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Driving Forward > Digital Marketing Blog

Digital Marketing; the Music Industry’s New Hustle

In a time when cassettes and CDs are obsolete, the traditional methods of promotion and marketing in the music industry are close behind. The panelists at the “Music Artists go Entrepreneurial” Summit at Stanford; Chamillionaire (@chamillionaire), Hammer (@MCHammer), and Mistah Fab (all rappers), discuss how the internet has changed the music industry and how it has impacted their music careers.

Chamillionaire said it best: “Digital is the [music industry’s] new hustle.” The days of street promotion and literally driving from city to city, store to store selling records are gone. The internet and social media have taken control, now serving as a convenient venue for promotion, marketing, and distribution; making it easier and quicker for artists to push out content and for fans to easily obtain it. Today, music fans (including myself) will have already heard an entire album and have tracks in rotation on their iPods before the album reaches stores. Thanks to YouTube, Twitter, MySpace, and Blogs, raising awareness for artists has become less manual and more digital.

As Hammer explains, social media has replaced the middle man or “hype man” – the guy artists pay to promote them and their music; which may or may not actually translate into sales. Being able to apply and analyze their online marketing programs’ analytics allows artists to not only target exactly who their fans are behaviorally, demographically, and geographically; but also measure if it translates into record or concert ticket sales.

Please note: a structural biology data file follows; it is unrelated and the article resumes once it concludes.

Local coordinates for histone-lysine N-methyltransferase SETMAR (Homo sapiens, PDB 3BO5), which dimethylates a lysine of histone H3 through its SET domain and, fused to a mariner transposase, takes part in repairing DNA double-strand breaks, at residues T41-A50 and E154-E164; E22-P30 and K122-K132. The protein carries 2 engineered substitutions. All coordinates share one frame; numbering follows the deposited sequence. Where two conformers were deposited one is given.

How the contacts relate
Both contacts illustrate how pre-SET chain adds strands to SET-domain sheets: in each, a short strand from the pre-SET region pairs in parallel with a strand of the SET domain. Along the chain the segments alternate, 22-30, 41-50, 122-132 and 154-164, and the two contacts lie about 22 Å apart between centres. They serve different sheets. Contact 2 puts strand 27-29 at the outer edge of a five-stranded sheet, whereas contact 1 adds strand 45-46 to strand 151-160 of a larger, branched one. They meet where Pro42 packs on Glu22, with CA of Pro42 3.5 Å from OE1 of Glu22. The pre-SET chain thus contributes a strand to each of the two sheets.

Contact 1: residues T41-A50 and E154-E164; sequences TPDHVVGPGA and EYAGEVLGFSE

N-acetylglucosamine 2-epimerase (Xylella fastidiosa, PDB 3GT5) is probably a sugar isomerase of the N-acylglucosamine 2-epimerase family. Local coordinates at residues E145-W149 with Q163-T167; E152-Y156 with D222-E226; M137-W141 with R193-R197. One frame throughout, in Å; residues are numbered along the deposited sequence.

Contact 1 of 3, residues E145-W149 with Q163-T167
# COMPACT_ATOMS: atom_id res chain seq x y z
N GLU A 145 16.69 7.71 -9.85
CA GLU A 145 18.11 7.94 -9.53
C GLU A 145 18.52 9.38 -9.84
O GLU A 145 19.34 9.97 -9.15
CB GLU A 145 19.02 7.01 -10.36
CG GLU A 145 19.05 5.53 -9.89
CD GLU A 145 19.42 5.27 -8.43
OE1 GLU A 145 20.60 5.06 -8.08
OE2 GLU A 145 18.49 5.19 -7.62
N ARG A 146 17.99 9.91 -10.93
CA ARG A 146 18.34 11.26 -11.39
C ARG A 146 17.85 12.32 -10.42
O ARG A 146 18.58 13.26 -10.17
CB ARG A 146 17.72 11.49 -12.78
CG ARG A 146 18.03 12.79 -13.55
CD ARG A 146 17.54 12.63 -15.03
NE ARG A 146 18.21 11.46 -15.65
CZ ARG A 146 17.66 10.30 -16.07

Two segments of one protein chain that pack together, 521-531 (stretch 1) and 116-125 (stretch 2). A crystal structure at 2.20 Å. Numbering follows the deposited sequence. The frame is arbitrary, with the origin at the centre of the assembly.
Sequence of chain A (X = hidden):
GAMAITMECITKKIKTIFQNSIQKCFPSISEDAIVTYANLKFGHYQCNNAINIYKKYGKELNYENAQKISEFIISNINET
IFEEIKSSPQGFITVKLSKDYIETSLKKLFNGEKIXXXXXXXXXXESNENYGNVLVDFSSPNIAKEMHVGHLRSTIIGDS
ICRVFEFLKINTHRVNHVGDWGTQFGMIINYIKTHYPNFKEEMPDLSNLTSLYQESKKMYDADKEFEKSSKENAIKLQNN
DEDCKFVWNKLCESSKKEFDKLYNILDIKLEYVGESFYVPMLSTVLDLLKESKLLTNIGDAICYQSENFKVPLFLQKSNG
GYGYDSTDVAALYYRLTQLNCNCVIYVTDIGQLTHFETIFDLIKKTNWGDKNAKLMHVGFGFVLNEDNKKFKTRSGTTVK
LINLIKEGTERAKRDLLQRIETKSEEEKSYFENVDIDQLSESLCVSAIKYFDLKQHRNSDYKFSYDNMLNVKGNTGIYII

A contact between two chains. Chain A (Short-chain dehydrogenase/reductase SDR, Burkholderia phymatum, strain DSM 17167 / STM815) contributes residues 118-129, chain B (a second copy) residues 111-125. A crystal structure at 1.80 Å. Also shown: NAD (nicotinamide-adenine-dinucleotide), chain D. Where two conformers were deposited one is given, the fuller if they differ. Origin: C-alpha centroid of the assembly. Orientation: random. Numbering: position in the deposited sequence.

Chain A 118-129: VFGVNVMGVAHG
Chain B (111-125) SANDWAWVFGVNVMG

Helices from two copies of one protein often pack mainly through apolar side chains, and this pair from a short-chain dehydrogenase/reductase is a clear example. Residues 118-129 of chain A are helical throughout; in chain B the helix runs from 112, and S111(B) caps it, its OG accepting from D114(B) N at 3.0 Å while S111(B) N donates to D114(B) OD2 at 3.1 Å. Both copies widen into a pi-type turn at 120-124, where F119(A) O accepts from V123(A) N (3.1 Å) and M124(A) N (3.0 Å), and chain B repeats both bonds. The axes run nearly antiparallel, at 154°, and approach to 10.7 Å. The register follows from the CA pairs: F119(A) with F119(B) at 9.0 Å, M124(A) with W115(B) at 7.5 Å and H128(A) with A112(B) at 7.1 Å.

Technology and Social Media has rewritten the business model for the music industry. If artists aren’t incorporating Social Media into their current business models, they need to do so, immediately. As a music enthusiast and music blogger, I rely on other music blogs and artists’ Twitter accounts for valuable content; what’s new, what’s hot, and more importantly (stalking-ly) what artists are up to in their everyday lives. Whether they are tweeting/pushing content themselves or hiring a ghost tweeter, having this medium allows artists to control the content and information fans are getting, receive feedback on their work, and most importantly connect and build strong relationships with their fans, as we are ultimately consuming and purchasing their music.

To view the entire discussion:

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